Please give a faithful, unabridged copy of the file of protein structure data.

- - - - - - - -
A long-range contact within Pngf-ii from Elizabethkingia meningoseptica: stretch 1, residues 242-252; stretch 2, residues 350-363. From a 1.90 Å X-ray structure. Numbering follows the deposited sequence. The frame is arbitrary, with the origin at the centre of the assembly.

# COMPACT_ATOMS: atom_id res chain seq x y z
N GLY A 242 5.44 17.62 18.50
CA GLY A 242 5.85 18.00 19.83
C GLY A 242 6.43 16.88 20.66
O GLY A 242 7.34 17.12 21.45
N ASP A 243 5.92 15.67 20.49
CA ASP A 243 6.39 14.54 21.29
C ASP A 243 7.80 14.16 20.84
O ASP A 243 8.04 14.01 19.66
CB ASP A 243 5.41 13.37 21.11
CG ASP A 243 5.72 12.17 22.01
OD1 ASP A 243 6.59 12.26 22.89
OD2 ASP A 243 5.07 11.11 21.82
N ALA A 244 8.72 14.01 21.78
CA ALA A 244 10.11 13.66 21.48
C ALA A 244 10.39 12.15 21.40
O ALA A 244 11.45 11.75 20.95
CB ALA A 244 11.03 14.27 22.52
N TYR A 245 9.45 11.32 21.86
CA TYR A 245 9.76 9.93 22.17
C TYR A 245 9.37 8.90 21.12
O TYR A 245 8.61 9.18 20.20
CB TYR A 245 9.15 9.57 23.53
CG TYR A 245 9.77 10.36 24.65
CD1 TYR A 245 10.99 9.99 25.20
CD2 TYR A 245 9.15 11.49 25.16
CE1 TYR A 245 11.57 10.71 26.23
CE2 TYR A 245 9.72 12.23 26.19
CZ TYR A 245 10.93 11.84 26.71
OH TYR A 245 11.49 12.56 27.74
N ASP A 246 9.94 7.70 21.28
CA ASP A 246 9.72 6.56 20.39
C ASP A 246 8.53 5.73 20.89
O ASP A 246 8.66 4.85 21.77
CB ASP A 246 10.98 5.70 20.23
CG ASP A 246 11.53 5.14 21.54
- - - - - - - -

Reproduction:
A long-range contact within Pngf-ii from Elizabethkingia meningoseptica: stretch 1, residues 242-252; stretch 2, residues 350-363. From a 1.90 Å X-ray structure. Numbering follows the deposited sequence. The frame is arbitrary, with the origin at the centre of the assembly.

# COMPACT_ATOMS: atom_id res chain seq x y z
N GLY A 242 5.44 17.62 18.50
CA GLY A 242 5.85 18.00 19.83
C GLY A 242 6.43 16.88 20.66
O GLY A 242 7.34 17.12 21.45
N ASP A 243 5.92 15.67 20.49
CA ASP A 243 6.39 14.54 21.29
C ASP A 243 7.80 14.16 20.84
O ASP A 243 8.04 14.01 19.66
CB ASP A 243 5.41 13.37 21.11
CG ASP A 243 5.72 12.17 22.01
OD1 ASP A 243 6.59 12.26 22.89
OD2 ASP A 243 5.07 11.11 21.82
N ALA A 244 8.72 14.01 21.78
CA ALA A 244 10.11 13.66 21.48
C ALA A 244 10.39 12.15 21.40
O ALA A 244 11.45 11.75 20.95
CB ALA A 244 11.03 14.27 22.52
N TYR A 245 9.45 11.32 21.86
CA TYR A 245 9.76 9.93 22.17
C TYR A 245 9.37 8.90 21.12
O TYR A 245 8.61 9.18 20.20
CB TYR A 245 9.15 9.57 23.53
CG TYR A 245 9.77 10.36 24.65
CD1 TYR A 245 10.99 9.99 25.20
CD2 TYR A 245 9.15 11.49 25.16
CE1 TYR A 245 11.57 10.71 26.23
CE2 TYR A 245 9.72 12.23 26.19
CZ TYR A 245 10.93 11.84 26.71
OH TYR A 245 11.49 12.56 27.74
N ASP A 246 9.94 7.70 21.28
CA ASP A 246 9.72 6.56 20.39
C ASP A 246 8.53 5.73 20.89
O ASP A 246 8.66 4.85 21.77
CB ASP A 246 10.98 5.70 20.23
CG ASP A 246 11.53 5.14 21.54